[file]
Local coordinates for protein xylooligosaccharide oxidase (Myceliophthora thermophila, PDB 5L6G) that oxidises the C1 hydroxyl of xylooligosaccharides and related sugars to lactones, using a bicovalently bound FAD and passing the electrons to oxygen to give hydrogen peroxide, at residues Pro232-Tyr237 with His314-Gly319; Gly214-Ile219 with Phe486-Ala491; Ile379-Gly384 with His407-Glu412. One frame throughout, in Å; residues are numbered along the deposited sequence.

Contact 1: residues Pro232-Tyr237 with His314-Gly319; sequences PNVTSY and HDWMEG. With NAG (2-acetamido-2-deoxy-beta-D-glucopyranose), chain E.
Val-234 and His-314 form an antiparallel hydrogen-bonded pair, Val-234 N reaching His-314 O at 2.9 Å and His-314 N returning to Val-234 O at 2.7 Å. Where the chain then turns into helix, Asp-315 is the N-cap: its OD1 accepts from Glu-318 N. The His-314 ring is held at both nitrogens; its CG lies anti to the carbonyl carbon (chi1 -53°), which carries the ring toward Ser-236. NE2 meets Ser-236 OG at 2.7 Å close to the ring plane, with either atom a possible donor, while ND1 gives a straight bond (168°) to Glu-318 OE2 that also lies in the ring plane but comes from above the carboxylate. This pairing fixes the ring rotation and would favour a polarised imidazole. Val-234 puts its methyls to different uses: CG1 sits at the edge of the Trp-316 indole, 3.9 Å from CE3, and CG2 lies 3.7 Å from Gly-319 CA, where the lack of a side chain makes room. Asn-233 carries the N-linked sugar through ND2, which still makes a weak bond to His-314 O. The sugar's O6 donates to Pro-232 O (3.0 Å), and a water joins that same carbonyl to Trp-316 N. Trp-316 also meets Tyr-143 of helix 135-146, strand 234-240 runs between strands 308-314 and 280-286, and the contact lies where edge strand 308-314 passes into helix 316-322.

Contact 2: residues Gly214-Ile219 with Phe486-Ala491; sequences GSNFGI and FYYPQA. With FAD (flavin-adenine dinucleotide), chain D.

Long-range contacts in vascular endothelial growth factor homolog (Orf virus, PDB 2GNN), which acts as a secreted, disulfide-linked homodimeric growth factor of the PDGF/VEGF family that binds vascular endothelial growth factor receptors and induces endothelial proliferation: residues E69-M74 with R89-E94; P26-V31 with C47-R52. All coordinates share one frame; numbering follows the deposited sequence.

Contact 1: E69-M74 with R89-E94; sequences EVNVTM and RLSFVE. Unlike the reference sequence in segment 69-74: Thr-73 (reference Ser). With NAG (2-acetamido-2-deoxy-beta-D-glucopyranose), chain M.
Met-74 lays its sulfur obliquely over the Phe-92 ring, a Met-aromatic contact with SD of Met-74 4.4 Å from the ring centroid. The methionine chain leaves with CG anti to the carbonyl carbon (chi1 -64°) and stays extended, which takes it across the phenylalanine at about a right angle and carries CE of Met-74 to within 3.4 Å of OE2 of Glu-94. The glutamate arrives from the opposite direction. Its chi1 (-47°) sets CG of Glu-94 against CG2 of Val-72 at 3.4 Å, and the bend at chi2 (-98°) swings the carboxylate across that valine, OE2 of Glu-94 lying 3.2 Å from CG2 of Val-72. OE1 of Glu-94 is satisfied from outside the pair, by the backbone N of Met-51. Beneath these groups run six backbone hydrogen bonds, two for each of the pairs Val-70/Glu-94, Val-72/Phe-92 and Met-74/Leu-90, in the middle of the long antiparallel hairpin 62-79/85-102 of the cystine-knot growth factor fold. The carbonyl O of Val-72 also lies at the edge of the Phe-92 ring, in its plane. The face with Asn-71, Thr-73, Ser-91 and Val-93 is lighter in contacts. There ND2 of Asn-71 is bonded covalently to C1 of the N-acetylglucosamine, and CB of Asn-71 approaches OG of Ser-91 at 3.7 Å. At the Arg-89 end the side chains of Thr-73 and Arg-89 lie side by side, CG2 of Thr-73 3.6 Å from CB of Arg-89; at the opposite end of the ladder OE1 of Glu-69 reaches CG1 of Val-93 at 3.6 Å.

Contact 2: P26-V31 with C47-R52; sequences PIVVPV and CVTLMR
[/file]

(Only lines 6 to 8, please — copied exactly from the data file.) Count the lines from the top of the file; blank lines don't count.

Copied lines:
Contact 1: E69-M74 with R89-E94; sequences EVNVTM and RLSFVE. Unlike the reference sequence in segment 69-74: Thr-73 (reference Ser). With NAG (2-acetamido-2-deoxy-beta-D-glucopyranose), chain M.
Met-74 lays its sulfur obliquely over the Phe-92 ring, a Met-aromatic contact with SD of Met-74 4.4 Å from the ring centroid. The methionine chain leaves with CG anti to the carbonyl carbon (chi1 -64°) and stays extended, which takes it across the phenylalanine at about a right angle and carries CE of Met-74 to within 3.4 Å of OE2 of Glu-94. The glutamate arrives from the opposite direction. Its chi1 (-47°) sets CG of Glu-94 against CG2 of Val-72 at 3.4 Å, and the bend at chi2 (-98°) swings the carboxylate across that valine, OE2 of Glu-94 lying 3.2 Å from CG2 of Val-72. OE1 of Glu-94 is satisfied from outside the pair, by the backbone N of Met-51. Beneath these groups run six backbone hydrogen bonds, two for each of the pairs Val-70/Glu-94, Val-72/Phe-92 and Met-74/Leu-90, in the middle of the long antiparallel hairpin 62-79/85-102 of the cystine-knot growth factor fold. The carbonyl O of Val-72 also lies at the edge of the Phe-92 ring, in its plane. The face with Asn-71, Thr-73, Ser-91 and Val-93 is lighter in contacts. There ND2 of Asn-71 is bonded covalently to C1 of the N-acetylglucosamine, and CB of Asn-71 approaches OG of Ser-91 at 3.7 Å. At the Arg-89 end the side chains of Thr-73 and Arg-89 lie side by side, CG2 of Thr-73 3.6 Å from CB of Arg-89; at the opposite end of the ladder OE1 of Glu-69 reaches CG1 of Val-93 at 3.6 Å.

Contact 2: P26-V31 with C47-R52; sequences PIVVPV and CVTLMR